P.J. Heawood conjectured in 1890 that for a given genus g > 0, the minimum number of colors necessary to color all graphs drawn on an orientable surface of that genus (or equivalently to color the regions of any partition of the surface into simply connected regions) is given by
where is the floor function.
Replacing the genus by the Euler characteristic, we obtain a formula that covers both the orientable and non-orientable cases,
This relation holds, as Ringel and Youngs showed, for all surfaces except for the Klein bottle. Franklin (1930) proved that the Klein bottle requires at most 6 colors, rather than 7 as predicted by the formula (see Franklin graph).
In one direction, the proof is straightforward: by manipulating the Euler characteristic, one can show that any graph embedded in the surface must have at least one vertex of degree less than the given bound. If one removes this vertex, and colors the rest of the graph, the small number of edges incident to the removed vertex ensures that it can be added back to the graph and colored without increasing the needed number of colors beyond the bound. In the other direction, the proof is more difficult, and involves showing that in each case (except the Klein bottle) a complete graph with a number of vertices equal to the given number of colors can be embedded on the surface.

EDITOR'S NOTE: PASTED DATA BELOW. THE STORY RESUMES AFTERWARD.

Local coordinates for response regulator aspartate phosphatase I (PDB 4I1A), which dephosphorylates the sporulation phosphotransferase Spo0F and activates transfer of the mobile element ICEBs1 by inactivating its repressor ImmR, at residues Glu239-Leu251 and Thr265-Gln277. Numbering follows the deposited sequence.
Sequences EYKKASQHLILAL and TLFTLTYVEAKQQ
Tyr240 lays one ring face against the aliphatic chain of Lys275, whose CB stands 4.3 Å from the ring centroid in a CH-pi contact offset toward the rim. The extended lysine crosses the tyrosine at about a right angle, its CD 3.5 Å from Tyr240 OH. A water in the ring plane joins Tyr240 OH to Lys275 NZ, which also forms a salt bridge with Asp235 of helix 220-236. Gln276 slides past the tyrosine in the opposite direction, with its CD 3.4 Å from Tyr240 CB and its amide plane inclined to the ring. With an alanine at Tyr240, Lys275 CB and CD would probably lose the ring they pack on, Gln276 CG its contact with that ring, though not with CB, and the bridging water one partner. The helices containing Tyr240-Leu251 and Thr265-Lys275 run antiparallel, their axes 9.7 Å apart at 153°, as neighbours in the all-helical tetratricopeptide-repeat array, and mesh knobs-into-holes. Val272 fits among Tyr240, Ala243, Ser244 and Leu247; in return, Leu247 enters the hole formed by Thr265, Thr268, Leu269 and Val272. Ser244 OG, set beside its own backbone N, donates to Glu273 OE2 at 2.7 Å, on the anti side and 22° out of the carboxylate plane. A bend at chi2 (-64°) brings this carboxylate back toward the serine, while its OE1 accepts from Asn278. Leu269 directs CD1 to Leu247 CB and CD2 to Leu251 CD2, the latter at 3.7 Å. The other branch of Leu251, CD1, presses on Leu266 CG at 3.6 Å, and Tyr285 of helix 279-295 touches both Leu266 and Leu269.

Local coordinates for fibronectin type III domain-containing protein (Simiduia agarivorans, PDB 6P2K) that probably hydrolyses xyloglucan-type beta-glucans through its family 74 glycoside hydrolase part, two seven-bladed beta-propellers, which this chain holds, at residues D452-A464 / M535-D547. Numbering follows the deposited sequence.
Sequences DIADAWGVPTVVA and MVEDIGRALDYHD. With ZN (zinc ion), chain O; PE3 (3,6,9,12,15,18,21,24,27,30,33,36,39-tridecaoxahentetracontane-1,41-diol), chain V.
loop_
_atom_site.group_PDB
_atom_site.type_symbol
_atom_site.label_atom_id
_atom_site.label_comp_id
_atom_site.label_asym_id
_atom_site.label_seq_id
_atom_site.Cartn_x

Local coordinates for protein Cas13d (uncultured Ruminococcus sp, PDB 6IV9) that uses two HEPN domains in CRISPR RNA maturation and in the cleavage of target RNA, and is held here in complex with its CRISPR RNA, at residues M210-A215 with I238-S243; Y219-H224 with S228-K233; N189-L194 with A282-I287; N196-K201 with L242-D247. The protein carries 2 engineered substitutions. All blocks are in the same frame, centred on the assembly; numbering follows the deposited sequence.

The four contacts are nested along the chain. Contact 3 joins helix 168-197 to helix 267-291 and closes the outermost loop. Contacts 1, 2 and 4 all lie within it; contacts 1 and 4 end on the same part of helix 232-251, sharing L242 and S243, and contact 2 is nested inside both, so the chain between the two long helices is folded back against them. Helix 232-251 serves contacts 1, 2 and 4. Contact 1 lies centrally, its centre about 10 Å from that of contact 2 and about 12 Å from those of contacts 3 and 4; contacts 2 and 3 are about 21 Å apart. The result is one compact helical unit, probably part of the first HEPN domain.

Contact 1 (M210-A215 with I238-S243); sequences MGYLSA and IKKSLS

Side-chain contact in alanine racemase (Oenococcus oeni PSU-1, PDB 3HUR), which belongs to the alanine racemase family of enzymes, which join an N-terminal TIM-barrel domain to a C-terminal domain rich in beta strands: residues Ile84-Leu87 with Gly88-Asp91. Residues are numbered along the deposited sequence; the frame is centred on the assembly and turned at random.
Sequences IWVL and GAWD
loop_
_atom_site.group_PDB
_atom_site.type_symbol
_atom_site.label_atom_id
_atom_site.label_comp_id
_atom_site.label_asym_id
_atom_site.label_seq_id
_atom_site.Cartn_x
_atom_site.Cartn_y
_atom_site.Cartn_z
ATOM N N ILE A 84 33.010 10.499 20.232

The torus has g = 1, so χ = 0. Therefore, as the formula states, any subdivision of the torus into regions can be colored using at most seven colors. The illustration shows a subdivision of the torus in which each of seven regions are adjacent to each other region; this subdivision shows that the bound of seven on the number of colors is tight for this case. The boundary of this subdivision forms an embedding of the Heawood graph onto the torus.
| doi = 10.1073/pnas.60.2.438}}